Diachronous beginnings of the Anthropocene: The lower bounding surface of anthropogenic deposits

Across a large proportion of Earth’s ice-free land surfaces, a solid-phase stratigraphic boundary marks the division between humanly modified ground and natural geological deposits.

At its clearest, the division takes the form of an abrupt surface at the base of deposits variously called ‘artificial ground’, ‘anthropogenic ground’ or ‘archaeological stratigraphy’ – which together comprise a distinctive part of the geosphere called the ‘archaeosphere’. In other cases the bounding surface is more diffuse, gradational or mixed, due to action of non-human agencies and anthropedogenic forcings. It is alternately conformable and unconformable. Layers above typically contain artificial features, structures, artifacts and other material traces of human activity, in contrast to their relative absence in layers below. A fundamental characteristic of the boundary is that it is diachronous, still being formed and renewed today. In examining the boundary, this paper asks – does it reflect the diachronous onset and development of the Anthropocene itself?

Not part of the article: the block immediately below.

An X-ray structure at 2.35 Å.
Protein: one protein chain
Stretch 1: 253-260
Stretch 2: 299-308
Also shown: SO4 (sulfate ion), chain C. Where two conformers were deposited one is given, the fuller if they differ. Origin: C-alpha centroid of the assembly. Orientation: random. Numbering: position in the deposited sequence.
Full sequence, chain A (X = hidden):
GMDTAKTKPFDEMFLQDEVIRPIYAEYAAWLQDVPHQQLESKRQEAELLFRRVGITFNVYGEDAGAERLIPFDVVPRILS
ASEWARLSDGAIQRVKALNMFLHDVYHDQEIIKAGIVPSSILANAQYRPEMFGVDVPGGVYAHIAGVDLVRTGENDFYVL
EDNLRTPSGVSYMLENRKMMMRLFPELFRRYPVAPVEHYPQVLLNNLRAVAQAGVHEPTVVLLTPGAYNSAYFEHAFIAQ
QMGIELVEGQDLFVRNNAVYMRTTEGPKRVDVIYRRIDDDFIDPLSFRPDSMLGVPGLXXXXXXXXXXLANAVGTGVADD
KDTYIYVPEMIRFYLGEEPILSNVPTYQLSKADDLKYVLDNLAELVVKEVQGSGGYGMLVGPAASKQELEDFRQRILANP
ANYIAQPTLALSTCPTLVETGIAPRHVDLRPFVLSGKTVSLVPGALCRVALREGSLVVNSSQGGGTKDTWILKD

Diachronous beginnings of the Anthropocene: The lower bounding surface of anthropogenic deposits. Edgeworth, M., Richter, D., Waters, C., Haff, P., Neal, C., Price, S.J. The Anthropocene Review January 8, 2015, doi: 10.1177/2053019614565394

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